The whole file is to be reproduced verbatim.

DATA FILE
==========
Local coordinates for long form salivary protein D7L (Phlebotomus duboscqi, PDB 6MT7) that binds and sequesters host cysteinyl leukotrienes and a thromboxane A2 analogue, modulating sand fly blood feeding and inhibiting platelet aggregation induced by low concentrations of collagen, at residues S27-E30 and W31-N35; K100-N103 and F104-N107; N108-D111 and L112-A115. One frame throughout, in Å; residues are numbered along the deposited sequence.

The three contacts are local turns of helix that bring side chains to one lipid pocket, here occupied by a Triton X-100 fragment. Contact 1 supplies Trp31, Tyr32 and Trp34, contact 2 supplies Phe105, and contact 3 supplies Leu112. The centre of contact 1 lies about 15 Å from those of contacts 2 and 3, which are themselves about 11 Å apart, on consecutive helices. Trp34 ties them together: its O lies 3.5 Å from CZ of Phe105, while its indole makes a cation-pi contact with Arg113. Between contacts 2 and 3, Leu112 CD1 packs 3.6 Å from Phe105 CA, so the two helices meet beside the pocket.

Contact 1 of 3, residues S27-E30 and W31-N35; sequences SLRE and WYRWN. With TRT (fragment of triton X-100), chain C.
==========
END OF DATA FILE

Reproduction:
Local coordinates for long form salivary protein D7L (Phlebotomus duboscqi, PDB 6MT7) that binds and sequesters host cysteinyl leukotrienes and a thromboxane A2 analogue, modulating sand fly blood feeding and inhibiting platelet aggregation induced by low concentrations of collagen, at residues S27-E30 and W31-N35; K100-N103 and F104-N107; N108-D111 and L112-A115. One frame throughout, in Å; residues are numbered along the deposited sequence.

The three contacts are local turns of helix that bring side chains to one lipid pocket, here occupied by a Triton X-100 fragment. Contact 1 supplies Trp31, Tyr32 and Trp34, contact 2 supplies Phe105, and contact 3 supplies Leu112. The centre of contact 1 lies about 15 Å from those of contacts 2 and 3, which are themselves about 11 Å apart, on consecutive helices. Trp34 ties them together: its O lies 3.5 Å from CZ of Phe105, while its indole makes a cation-pi contact with Arg113. Between contacts 2 and 3, Leu112 CD1 packs 3.6 Å from Phe105 CA, so the two helices meet beside the pocket.

Contact 1 of 3, residues S27-E30 and W31-N35; sequences SLRE and WYRWN. With TRT (fragment of triton X-100), chain C.